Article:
It has been more than three and a half years since officials, citing deterioration from years of use, closed the Villas Bridge, which connected Bellows Falls with North Walpole, N.H.
At the time, Bellows Falls merchants decried the closure, saying the loss of traffic had negatively affected local business.
A year later, New Hampshire officials signed off on the state’s 10-year highway plan, which meant that, at the earliest, work on Vilas Bridge would begin in 2015.
"I can’t give any guarantees," Mark Richardson, from the bridge design bureau at the New Hampshire Department of Transportation, said at the time. "There is a possibility the project could be delayed or shifted. We would like to keep it at 2015, but I don’t see it happening before then."
It should be noted that estimates for the Vilas Bridge rehabilitation fall between $3.5 million and $6 million.
More recently, the bridge was dropped entirely from New Hampshire’s 10-year plan.
Which is why the news from last week - that the New Hampshire Preservation Alliance added Vilas to a list of seven structures it will save - was so enthusiastically received.
The Seven to Save was created in 2006 "to focus attention and resources on significant historic properties in New Hampshire that are threatened by neglect, deterioration, insufficient funds, inappropriate development, and/or insensitive public policy," according to the alliance’s website.
And Rockingham Development Director Francis "Dutch" Walsh hopes this designation will keep the bridge a priority to New Hampshire officials.
While another bridge exists a little further up the Connecticut River, there’s no denying the affect the closing of the Vilas bridge has had on the downtown Bellows Falls area. Where traffic had once flowed regularly past merchants’ storefronts, new traffic patterns allow for commuters to all but avoid the area.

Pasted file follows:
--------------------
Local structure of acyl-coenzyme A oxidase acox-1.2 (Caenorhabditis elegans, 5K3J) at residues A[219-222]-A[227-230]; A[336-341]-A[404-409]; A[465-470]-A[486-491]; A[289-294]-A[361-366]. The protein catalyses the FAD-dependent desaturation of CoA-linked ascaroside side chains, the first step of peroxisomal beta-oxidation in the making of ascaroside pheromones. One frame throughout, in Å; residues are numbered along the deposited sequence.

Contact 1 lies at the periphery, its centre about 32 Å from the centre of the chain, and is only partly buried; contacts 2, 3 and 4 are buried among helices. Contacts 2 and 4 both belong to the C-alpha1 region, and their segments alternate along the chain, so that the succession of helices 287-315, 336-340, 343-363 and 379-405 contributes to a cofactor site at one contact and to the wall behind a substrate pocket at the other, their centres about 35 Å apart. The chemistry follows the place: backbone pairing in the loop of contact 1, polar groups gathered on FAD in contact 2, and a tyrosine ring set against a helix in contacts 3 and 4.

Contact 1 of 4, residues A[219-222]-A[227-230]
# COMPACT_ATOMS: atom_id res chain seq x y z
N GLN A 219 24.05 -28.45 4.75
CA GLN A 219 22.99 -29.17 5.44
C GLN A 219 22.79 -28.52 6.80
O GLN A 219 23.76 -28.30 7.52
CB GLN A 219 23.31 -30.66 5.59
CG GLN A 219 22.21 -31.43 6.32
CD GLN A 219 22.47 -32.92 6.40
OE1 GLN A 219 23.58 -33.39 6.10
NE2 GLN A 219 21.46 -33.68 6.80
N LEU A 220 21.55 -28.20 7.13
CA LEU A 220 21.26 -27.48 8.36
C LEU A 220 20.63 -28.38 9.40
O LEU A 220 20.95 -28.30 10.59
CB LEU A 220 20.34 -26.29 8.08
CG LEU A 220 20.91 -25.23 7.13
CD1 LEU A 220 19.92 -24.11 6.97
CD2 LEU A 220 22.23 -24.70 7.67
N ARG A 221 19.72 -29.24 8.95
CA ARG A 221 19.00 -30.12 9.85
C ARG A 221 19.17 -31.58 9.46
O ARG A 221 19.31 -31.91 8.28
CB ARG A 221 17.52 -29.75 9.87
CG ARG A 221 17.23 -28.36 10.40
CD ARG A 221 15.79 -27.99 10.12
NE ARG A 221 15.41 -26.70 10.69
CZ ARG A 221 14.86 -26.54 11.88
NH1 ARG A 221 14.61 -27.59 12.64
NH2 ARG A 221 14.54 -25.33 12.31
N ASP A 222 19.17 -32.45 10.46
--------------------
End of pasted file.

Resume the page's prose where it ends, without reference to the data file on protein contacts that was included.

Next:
If that weren’t reason enough, the Vilas Bridge is also part of local history.
"Few know that this bridge was once a covered bridge over the Connecticut River and, at one time called The Tucker Toll Bridge," Bellows Falls Downtown Development Alliance Executive Director Rosemarri Roth told the Reformer. "It was the first bridge to span the Connecticut River. (It) was constructed as a two-span open-spandrel, arch bridge in 1930 and the roughly $67,000 to build it was donated by Charles S. Vilas. He died before it was completed and dedicated as a ‘Symbol of Friendship’ between New Hampshire and Vermont."
Or, consider the power of a neighborly promise. In 1993, then-Commissioner of the New Hampshire Department of Transportation Charles O’Leary wrote a letter to the N.H. Division of Historical Resources, proclaiming that the Vilas Bridge would be removed only under exceptional circumstances (like a natural disaster).
As some officials have suggested, New Hampshire made a commitment to maintaining the bridge, and has failed to do so.
We would agree.
It’s no secret money is tight these days. We know the Granite State can’t drop everything and fix Vilas Bridge tomorrow. But, at the same time, placing the bridge on a long-term list, then dropping it from said list, seems unreasonable. We applaud the measures taken by the New Hampshire Preservation Alliance, and urge New Hampshire state officials to work with their counterparts in Vermont to figure out a way to reopen the Vilas Bridge - if not completely, then perhaps as a single-lane or pedestrian span.